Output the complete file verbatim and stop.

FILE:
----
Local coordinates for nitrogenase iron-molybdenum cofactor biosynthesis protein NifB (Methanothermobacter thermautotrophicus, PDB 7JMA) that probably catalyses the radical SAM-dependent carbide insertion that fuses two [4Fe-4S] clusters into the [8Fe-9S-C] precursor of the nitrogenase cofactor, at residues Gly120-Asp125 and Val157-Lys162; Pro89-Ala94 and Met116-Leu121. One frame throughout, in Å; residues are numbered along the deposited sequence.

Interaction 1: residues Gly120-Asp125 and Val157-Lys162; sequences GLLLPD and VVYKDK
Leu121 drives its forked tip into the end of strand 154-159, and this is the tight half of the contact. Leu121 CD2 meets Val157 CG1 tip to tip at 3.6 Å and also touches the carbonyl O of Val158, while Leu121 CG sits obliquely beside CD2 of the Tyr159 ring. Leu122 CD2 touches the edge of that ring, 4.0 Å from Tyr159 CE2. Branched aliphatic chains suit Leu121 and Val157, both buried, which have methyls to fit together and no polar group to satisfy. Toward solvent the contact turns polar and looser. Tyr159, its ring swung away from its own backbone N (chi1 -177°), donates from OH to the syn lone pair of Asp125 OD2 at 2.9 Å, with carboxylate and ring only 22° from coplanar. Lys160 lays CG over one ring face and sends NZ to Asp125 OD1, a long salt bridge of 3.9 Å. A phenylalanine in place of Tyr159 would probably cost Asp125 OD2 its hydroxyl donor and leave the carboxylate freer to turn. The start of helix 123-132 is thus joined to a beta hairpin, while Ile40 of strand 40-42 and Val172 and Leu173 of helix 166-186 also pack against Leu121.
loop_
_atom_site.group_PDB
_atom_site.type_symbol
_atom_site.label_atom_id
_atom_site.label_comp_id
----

Local coordinates for nitrogenase iron-molybdenum cofactor biosynthesis protein NifB (Methanothermobacter thermautotrophicus, PDB 7JMA) that probably catalyses the radical SAM-dependent carbide insertion that fuses two [4Fe-4S] clusters into the [8Fe-9S-C] precursor of the nitrogenase cofactor, at residues Gly120-Asp125 and Val157-Lys162; Pro89-Ala94 and Met116-Leu121. One frame throughout, in Å; residues are numbered along the deposited sequence.

Interaction 1: residues Gly120-Asp125 and Val157-Lys162; sequences GLLLPD and VVYKDK
Leu121 drives its forked tip into the end of strand 154-159, and this is the tight half of the contact. Leu121 CD2 meets Val157 CG1 tip to tip at 3.6 Å and also touches the carbonyl O of Val158, while Leu121 CG sits obliquely beside CD2 of the Tyr159 ring. Leu122 CD2 touches the edge of that ring, 4.0 Å from Tyr159 CE2. Branched aliphatic chains suit Leu121 and Val157, both buried, which have methyls to fit together and no polar group to satisfy. Toward solvent the contact turns polar and looser. Tyr159, its ring swung away from its own backbone N (chi1 -177°), donates from OH to the syn lone pair of Asp125 OD2 at 2.9 Å, with carboxylate and ring only 22° from coplanar. Lys160 lays CG over one ring face and sends NZ to Asp125 OD1, a long salt bridge of 3.9 Å. A phenylalanine in place of Tyr159 would probably cost Asp125 OD2 its hydroxyl donor and leave the carboxylate freer to turn. The start of helix 123-132 is thus joined to a beta hairpin, while Ile40 of strand 40-42 and Val172 and Leu173 of helix 166-186 also pack against Leu121.
loop_
_atom_site.group_PDB
_atom_site.type_symbol
_atom_site.label_atom_id
_atom_site.label_comp_id